Persepolis (Vol I and II)

If a picture speaks a thousand words, then we must begin to consider the power that graphic novels may have.  And I speak beyond getting reluctant readers to pick up a book – I speak of the debate as to whether or not a graphic novel can be considered literary.

I have never read, nor ever really been drawn to a graphic novel until preparing to teach Marjane Satrapi’s ‘Persepolis’.

Satrapi – an author and artist – finds her niche in this medium, one in which she can draw what moves her and tell the stories that drive her.  This is an autobiographical story (keeping in mind that I read Volumes I and II) of Marjane’s childhood years in a politically unbalanced Iran during the return of fundamentalist Islam in the 1970s.  Marjane is born into a family of activists. An outspoken child of strong feeling – both religious when very young, and also an independent and compassionate spirit – it becomes clear throughout Volume I that Satrapi will never survive life in Iran…

The second volume contains the story of her troubled teenage years in Austria where, lonely, she dabbles with drugs in an attempt to fit into a world that whilst more free, is still a puzzle to her.  She still feels like an outsider everywhere she goes.  Eventually Satrapi returns to Iran, where she studies Art, graduates, marries, divorces and eventually moves to France.  She remains there even today, and her novels are published first in French.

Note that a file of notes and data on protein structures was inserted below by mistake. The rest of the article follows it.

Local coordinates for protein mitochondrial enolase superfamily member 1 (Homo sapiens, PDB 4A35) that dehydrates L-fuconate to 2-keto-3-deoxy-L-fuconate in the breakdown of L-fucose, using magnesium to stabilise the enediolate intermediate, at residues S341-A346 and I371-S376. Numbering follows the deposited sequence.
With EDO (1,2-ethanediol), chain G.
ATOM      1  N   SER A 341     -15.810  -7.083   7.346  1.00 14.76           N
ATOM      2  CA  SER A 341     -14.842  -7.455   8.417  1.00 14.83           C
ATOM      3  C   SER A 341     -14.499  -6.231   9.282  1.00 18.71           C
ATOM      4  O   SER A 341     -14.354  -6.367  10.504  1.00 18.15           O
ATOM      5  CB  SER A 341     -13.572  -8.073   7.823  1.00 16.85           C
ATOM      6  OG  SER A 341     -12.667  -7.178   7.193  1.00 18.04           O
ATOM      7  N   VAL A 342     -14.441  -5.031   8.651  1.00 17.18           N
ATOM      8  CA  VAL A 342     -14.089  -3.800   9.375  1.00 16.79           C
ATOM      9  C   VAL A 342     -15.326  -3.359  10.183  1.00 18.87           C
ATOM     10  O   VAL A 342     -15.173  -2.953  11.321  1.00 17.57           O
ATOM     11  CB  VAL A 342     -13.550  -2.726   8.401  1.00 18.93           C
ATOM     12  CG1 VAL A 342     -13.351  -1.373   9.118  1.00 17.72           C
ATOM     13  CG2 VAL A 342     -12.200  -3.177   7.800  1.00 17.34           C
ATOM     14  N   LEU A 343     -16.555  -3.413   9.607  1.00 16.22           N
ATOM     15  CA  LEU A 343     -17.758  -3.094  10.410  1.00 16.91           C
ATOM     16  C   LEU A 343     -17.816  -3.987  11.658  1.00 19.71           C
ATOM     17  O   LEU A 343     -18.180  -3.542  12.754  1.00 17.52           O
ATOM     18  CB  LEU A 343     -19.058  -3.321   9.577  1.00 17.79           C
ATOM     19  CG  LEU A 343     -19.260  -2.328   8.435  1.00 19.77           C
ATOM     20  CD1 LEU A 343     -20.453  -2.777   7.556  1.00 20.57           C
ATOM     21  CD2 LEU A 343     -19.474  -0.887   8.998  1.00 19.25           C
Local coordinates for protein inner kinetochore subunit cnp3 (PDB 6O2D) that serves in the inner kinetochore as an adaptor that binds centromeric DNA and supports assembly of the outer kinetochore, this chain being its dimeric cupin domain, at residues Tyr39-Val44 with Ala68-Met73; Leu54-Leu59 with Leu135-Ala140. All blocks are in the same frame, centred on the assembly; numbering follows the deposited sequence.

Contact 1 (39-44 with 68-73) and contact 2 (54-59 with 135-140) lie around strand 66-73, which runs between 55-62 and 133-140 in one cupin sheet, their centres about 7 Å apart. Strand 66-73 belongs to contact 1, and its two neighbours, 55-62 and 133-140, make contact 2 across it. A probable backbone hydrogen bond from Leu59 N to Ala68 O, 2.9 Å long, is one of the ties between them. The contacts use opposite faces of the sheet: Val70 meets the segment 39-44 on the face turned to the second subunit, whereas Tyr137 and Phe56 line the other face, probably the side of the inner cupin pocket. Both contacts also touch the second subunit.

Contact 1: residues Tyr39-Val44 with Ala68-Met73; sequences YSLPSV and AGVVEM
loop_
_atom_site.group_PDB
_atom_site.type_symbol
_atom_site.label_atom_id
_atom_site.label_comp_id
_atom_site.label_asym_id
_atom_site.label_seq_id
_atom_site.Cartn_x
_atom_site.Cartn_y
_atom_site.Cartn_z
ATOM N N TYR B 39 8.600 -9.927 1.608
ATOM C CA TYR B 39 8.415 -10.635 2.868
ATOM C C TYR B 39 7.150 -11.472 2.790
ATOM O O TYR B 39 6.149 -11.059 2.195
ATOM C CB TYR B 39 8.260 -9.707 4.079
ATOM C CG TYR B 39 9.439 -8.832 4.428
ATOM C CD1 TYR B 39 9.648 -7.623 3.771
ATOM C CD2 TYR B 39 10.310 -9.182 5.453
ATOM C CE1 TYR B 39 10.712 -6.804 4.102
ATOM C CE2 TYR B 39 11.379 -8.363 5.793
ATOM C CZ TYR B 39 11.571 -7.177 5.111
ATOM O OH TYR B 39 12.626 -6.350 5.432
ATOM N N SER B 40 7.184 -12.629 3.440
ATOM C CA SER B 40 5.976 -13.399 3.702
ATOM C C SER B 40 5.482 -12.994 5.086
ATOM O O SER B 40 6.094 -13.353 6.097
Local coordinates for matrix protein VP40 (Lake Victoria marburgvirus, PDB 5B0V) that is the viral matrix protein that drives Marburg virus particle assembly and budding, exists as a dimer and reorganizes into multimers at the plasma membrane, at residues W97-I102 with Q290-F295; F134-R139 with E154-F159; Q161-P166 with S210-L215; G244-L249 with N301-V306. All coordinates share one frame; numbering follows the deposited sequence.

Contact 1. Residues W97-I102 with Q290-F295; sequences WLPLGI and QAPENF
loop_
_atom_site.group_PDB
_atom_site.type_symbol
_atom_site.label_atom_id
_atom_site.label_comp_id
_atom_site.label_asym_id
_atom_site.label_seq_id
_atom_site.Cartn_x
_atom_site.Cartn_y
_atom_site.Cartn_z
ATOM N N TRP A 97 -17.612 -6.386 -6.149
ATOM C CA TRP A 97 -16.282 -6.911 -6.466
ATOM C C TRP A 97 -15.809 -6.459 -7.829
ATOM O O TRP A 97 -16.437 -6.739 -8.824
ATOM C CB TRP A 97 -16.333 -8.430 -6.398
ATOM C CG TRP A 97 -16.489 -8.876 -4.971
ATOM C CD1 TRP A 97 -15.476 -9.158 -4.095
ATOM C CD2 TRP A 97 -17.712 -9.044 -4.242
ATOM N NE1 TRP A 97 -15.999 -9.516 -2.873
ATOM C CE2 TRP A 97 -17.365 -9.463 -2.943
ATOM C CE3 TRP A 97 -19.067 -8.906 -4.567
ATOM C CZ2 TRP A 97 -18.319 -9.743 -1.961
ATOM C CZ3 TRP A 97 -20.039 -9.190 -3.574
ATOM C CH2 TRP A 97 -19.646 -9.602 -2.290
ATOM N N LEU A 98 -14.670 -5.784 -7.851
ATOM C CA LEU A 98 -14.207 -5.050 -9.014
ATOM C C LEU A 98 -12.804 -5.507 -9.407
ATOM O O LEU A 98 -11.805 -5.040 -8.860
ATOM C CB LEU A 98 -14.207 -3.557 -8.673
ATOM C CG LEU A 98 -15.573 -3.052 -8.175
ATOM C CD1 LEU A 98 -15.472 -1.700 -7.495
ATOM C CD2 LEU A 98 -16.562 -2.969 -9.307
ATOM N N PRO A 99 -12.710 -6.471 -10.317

Satrapi blends the historical and the personal together beautifully, and gives one of the more engaging history lessons I have ever undertaken.  She is able to weave together the tragic, the comic and the ironic in a way that consistently hits the mark with the reader.  Having seen the film as well – I would definitely recommend the graphic novel above its adaptation. Not that the film doesn’t have some clever parts as well – but this has more depth and provides the reader with a greater understanding of the history that shapes Satrapi’s life, and I suppose the lives of many Iranian women.  But beyond this, many of the concerns are universal.  Persepolis is – as the subtitle says – The Story of a Childhood

I found this graphic novel a really intriguing way to be told a story – reading and analysing the pictures all at once.  Satrapi’s black and white images are clear and beautifully drawn – with just the right balance of prose.  Each panel is its own work of art – as you can see from the ones I have included here. It certainly won’t be the only graphic novel I have a look at.

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